(London, UK)—Ochre, the National Gallery’s new restaurant in the heart of London, offers diners a remarkable interior inspired by the paintings found within the National Gallery.
Led by London-based architecture and design studio, Red Deer, the design inspiration for Ochre was found within the paintings housed at the National Gallery, as well as from the color namesake of the restaurant.
Set within the ground floor of The National Gallery, Ochre retains many of the building’s original features, including high ceilings and large windows. The inclusion of contemporary banquette seating that zig zags across the center of the main space serves to separate the drinking areas from the dining areas. Red Deer created this focal point to playfully mimic the shape of a paint stroke as a way to pay homage to the history of the building and to the act of painting. The wooden bar stool bases, shaped in the form of painters’ palettes, continue this artistic theme.
The team took color cues from the definition of ‘ochre’—a pigment found within rocks and soil—and created an earthy palette of burnt oranges, yellows, and browns for the dining space.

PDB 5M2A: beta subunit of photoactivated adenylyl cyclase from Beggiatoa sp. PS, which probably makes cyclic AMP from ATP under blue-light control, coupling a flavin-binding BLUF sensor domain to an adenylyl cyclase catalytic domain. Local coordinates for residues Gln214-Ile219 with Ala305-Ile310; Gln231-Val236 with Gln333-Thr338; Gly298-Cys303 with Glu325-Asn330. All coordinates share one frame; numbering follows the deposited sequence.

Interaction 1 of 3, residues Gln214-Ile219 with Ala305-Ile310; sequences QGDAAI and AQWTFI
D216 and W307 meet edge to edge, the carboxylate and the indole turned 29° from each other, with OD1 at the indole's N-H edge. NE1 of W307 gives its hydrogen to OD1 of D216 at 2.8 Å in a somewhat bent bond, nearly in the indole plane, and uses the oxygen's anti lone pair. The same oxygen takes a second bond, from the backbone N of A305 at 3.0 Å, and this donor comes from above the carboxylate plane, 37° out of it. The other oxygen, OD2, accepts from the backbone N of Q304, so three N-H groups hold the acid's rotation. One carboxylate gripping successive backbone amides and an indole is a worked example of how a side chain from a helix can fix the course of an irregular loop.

The lighting within Ochre is intended to create atmospheric ambience that alludes to the feeling of being seated within a still life painting. However, the historic status of the building meant there were various limitations to how Red Deer could implement new lighting fixtures. As a workaround, the team created custom large-scale free standing lighting that is intentionally exaggerated with playful shapes that read as brushmark gestures.
According to Red Deer co-founder and lead architect and designer, Lucas Che Tizard, “the design for Ochre was always going to be a plush space because the building itself is so beautiful and its proportions are so iconic…We imagined this restaurant space to be like an artist’s home— warm, homey, and relaxing.”
For more information, visit Ochre.